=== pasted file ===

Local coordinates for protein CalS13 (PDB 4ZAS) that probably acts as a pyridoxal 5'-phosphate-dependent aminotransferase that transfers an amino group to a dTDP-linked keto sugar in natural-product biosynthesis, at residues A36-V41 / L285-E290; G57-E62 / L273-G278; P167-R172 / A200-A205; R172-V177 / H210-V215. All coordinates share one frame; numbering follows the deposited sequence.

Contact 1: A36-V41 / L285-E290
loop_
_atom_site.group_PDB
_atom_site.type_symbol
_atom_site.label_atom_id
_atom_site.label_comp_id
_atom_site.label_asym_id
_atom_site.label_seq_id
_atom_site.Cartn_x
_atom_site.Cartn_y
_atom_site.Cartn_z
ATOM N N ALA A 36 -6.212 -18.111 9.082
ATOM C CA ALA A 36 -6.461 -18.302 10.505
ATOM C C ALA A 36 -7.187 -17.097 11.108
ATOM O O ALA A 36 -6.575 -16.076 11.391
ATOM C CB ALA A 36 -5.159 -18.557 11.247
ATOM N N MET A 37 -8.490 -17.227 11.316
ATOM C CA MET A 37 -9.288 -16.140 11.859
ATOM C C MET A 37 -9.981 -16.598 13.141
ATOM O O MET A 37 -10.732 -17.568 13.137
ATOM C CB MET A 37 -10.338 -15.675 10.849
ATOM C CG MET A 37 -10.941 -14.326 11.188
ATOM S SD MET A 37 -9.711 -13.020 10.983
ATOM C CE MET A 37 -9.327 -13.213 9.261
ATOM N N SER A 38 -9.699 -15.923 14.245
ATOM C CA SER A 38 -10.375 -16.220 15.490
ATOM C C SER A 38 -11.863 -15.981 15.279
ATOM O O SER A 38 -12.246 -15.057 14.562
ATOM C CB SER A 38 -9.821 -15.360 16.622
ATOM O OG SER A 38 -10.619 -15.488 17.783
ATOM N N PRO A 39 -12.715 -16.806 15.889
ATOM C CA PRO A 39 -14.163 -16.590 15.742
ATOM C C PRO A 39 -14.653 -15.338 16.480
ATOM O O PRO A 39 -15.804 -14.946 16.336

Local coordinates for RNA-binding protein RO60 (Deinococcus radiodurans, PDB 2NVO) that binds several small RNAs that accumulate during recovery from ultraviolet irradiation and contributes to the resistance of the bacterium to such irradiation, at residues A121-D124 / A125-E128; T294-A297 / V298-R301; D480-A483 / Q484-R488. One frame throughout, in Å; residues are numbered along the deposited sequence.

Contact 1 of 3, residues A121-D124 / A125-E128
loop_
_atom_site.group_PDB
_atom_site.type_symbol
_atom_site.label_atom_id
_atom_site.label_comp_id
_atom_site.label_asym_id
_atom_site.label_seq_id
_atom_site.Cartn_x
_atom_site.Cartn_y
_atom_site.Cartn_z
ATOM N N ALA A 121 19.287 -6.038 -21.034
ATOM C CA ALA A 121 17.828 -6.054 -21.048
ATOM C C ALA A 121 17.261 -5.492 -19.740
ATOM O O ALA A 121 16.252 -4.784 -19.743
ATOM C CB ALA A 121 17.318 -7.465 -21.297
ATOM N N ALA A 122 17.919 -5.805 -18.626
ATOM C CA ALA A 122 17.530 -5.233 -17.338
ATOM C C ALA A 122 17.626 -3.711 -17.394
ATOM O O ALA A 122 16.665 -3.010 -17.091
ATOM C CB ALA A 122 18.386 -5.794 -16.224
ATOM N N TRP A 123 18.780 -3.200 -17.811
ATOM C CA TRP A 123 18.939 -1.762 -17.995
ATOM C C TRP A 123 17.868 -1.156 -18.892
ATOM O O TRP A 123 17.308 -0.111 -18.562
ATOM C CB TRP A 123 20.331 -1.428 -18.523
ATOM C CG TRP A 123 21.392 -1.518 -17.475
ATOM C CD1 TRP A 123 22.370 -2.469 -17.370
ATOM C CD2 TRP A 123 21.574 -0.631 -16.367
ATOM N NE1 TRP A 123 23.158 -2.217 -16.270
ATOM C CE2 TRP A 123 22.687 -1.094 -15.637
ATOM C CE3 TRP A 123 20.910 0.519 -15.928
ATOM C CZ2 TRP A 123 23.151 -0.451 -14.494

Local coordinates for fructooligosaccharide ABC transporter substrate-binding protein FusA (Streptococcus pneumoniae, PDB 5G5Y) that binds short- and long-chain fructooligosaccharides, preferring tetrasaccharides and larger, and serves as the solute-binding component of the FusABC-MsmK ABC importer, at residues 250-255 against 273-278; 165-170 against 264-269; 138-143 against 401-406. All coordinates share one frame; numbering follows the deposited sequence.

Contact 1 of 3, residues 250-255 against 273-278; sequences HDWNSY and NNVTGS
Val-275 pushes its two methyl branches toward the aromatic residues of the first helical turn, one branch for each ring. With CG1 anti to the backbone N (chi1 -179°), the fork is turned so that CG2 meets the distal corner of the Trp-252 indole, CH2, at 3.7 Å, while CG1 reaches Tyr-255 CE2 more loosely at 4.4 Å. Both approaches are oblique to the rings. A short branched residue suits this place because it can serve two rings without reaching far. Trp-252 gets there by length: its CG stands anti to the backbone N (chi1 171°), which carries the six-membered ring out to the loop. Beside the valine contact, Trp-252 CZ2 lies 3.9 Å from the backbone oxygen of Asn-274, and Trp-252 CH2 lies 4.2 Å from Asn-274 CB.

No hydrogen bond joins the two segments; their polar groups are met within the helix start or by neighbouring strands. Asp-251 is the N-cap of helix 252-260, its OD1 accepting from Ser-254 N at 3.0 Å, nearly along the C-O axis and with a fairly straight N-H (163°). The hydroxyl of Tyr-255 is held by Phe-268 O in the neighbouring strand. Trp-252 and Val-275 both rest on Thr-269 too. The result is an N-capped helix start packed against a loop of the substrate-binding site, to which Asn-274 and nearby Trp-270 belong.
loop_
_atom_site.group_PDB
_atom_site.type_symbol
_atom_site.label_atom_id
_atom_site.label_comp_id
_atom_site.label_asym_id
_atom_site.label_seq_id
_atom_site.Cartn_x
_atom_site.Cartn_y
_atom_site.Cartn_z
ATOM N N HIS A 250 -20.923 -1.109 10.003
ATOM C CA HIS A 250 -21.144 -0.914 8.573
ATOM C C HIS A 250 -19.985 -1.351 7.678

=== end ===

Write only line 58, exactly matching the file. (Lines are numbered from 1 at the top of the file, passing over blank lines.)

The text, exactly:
ATOM N N TRP A 123 18.780 -3.200 -17.811